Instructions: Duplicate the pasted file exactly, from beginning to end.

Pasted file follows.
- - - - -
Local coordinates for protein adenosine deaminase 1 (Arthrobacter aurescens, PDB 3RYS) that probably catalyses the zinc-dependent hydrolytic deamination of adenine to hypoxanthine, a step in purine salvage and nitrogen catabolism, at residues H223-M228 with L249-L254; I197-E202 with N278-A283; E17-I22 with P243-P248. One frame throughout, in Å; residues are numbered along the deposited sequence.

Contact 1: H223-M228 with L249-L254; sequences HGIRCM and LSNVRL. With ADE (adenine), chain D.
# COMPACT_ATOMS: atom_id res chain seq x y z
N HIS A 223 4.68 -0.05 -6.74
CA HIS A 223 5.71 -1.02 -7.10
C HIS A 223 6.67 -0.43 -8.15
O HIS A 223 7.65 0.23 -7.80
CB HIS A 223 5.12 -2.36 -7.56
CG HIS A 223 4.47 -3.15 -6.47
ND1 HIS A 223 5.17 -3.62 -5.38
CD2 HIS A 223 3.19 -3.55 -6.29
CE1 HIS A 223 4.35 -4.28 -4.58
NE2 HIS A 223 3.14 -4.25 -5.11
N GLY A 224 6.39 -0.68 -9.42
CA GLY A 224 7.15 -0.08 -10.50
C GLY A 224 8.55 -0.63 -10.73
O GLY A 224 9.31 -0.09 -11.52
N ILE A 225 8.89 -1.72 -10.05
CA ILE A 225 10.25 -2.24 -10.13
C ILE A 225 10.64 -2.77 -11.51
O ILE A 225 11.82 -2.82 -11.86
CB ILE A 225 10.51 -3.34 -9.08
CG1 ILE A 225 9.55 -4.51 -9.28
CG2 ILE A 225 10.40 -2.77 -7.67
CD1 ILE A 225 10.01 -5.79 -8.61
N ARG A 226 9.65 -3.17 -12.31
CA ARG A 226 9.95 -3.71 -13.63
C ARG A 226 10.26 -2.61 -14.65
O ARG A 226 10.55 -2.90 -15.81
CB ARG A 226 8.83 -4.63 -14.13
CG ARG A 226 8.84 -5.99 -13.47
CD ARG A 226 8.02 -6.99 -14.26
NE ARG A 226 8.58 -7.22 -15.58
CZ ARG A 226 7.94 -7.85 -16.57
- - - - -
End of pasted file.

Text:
Local coordinates for protein adenosine deaminase 1 (Arthrobacter aurescens, PDB 3RYS) that probably catalyses the zinc-dependent hydrolytic deamination of adenine to hypoxanthine, a step in purine salvage and nitrogen catabolism, at residues H223-M228 with L249-L254; I197-E202 with N278-A283; E17-I22 with P243-P248. One frame throughout, in Å; residues are numbered along the deposited sequence.

Contact 1: H223-M228 with L249-L254; sequences HGIRCM and LSNVRL. With ADE (adenine), chain D.
# COMPACT_ATOMS: atom_id res chain seq x y z
N HIS A 223 4.68 -0.05 -6.74
CA HIS A 223 5.71 -1.02 -7.10
C HIS A 223 6.67 -0.43 -8.15
O HIS A 223 7.65 0.23 -7.80
CB HIS A 223 5.12 -2.36 -7.56
CG HIS A 223 4.47 -3.15 -6.47
ND1 HIS A 223 5.17 -3.62 -5.38
CD2 HIS A 223 3.19 -3.55 -6.29
CE1 HIS A 223 4.35 -4.28 -4.58
NE2 HIS A 223 3.14 -4.25 -5.11
N GLY A 224 6.39 -0.68 -9.42
CA GLY A 224 7.15 -0.08 -10.50
C GLY A 224 8.55 -0.63 -10.73
O GLY A 224 9.31 -0.09 -11.52
N ILE A 225 8.89 -1.72 -10.05
CA ILE A 225 10.25 -2.24 -10.13
C ILE A 225 10.64 -2.77 -11.51
O ILE A 225 11.82 -2.82 -11.86
CB ILE A 225 10.51 -3.34 -9.08
CG1 ILE A 225 9.55 -4.51 -9.28
CG2 ILE A 225 10.40 -2.77 -7.67
CD1 ILE A 225 10.01 -5.79 -8.61
N ARG A 226 9.65 -3.17 -12.31
CA ARG A 226 9.95 -3.71 -13.63
C ARG A 226 10.26 -2.61 -14.65
O ARG A 226 10.55 -2.90 -15.81
CB ARG A 226 8.83 -4.63 -14.13
CG ARG A 226 8.84 -5.99 -13.47
CD ARG A 226 8.02 -6.99 -14.26
NE ARG A 226 8.58 -7.22 -15.58
CZ ARG A 226 7.94 -7.85 -16.57